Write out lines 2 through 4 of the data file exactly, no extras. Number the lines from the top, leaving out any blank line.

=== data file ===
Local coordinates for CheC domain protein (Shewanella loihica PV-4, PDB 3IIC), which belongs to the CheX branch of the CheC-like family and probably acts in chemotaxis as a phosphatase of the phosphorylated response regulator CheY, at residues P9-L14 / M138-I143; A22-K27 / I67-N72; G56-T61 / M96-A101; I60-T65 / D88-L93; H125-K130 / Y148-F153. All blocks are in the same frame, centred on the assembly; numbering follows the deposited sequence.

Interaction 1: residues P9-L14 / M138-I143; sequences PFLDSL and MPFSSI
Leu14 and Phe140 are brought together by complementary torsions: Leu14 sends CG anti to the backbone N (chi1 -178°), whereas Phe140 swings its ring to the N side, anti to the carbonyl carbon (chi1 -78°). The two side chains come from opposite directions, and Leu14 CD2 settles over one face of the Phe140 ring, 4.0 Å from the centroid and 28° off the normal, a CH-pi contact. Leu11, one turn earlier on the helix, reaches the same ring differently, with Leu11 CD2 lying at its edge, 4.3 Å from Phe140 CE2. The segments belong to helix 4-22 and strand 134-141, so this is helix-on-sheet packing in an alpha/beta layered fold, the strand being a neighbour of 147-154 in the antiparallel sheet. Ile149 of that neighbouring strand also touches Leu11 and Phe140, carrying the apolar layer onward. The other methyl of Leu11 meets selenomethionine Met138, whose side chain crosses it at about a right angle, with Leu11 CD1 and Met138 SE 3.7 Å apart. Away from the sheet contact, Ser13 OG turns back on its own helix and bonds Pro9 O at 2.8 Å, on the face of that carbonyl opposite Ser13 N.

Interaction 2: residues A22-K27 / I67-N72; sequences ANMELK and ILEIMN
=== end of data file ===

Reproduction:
Interaction 1: residues P9-L14 / M138-I143; sequences PFLDSL and MPFSSI
Leu14 and Phe140 are brought together by complementary torsions: Leu14 sends CG anti to the backbone N (chi1 -178°), whereas Phe140 swings its ring to the N side, anti to the carbonyl carbon (chi1 -78°). The two side chains come from opposite directions, and Leu14 CD2 settles over one face of the Phe140 ring, 4.0 Å from the centroid and 28° off the normal, a CH-pi contact. Leu11, one turn earlier on the helix, reaches the same ring differently, with Leu11 CD2 lying at its edge, 4.3 Å from Phe140 CE2. The segments belong to helix 4-22 and strand 134-141, so this is helix-on-sheet packing in an alpha/beta layered fold, the strand being a neighbour of 147-154 in the antiparallel sheet. Ile149 of that neighbouring strand also touches Leu11 and Phe140, carrying the apolar layer onward. The other methyl of Leu11 meets selenomethionine Met138, whose side chain crosses it at about a right angle, with Leu11 CD1 and Met138 SE 3.7 Å apart. Away from the sheet contact, Ser13 OG turns back on its own helix and bonds Pro9 O at 2.8 Å, on the face of that carbonyl opposite Ser13 N.

Interaction 2: residues A22-K27 / I67-N72; sequences ANMELK and ILEIMN